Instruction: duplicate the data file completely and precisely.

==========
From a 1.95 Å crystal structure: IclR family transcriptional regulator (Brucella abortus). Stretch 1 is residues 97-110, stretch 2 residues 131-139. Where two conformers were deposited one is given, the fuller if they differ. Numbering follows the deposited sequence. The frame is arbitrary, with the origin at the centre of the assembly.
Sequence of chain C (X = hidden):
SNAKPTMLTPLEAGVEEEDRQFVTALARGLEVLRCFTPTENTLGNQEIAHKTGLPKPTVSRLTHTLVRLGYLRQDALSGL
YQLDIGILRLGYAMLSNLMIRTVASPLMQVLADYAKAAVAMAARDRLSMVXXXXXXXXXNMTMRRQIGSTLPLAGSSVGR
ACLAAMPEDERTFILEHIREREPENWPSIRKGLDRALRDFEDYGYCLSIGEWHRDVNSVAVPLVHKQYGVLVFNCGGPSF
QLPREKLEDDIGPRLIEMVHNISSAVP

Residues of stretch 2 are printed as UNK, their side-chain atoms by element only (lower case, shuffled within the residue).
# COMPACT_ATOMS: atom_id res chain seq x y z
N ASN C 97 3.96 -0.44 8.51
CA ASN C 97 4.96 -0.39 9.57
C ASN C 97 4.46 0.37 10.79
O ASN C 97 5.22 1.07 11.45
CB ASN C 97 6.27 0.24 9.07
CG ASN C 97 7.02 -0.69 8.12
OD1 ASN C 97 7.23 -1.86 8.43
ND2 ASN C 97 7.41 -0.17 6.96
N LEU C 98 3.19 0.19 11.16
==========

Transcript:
From a 1.95 Å crystal structure: IclR family transcriptional regulator (Brucella abortus). Stretch 1 is residues 97-110, stretch 2 residues 131-139. Where two conformers were deposited one is given, the fuller if they differ. Numbering follows the deposited sequence. The frame is arbitrary, with the origin at the centre of the assembly.
Sequence of chain C (X = hidden):
SNAKPTMLTPLEAGVEEEDRQFVTALARGLEVLRCFTPTENTLGNQEIAHKTGLPKPTVSRLTHTLVRLGYLRQDALSGL
YQLDIGILRLGYAMLSNLMIRTVASPLMQVLADYAKAAVAMAARDRLSMVXXXXXXXXXNMTMRRQIGSTLPLAGSSVGR
ACLAAMPEDERTFILEHIREREPENWPSIRKGLDRALRDFEDYGYCLSIGEWHRDVNSVAVPLVHKQYGVLVFNCGGPSF
QLPREKLEDDIGPRLIEMVHNISSAVP

Residues of stretch 2 are printed as UNK, their side-chain atoms by element only (lower case, shuffled within the residue).
# COMPACT_ATOMS: atom_id res chain seq x y z
N ASN C 97 3.96 -0.44 8.51
CA ASN C 97 4.96 -0.39 9.57
C ASN C 97 4.46 0.37 10.79
O ASN C 97 5.22 1.07 11.45
CB ASN C 97 6.27 0.24 9.07
CG ASN C 97 7.02 -0.69 8.12
OD1 ASN C 97 7.23 -1.86 8.43
ND2 ASN C 97 7.41 -0.17 6.96
N LEU C 98 3.19 0.19 11.16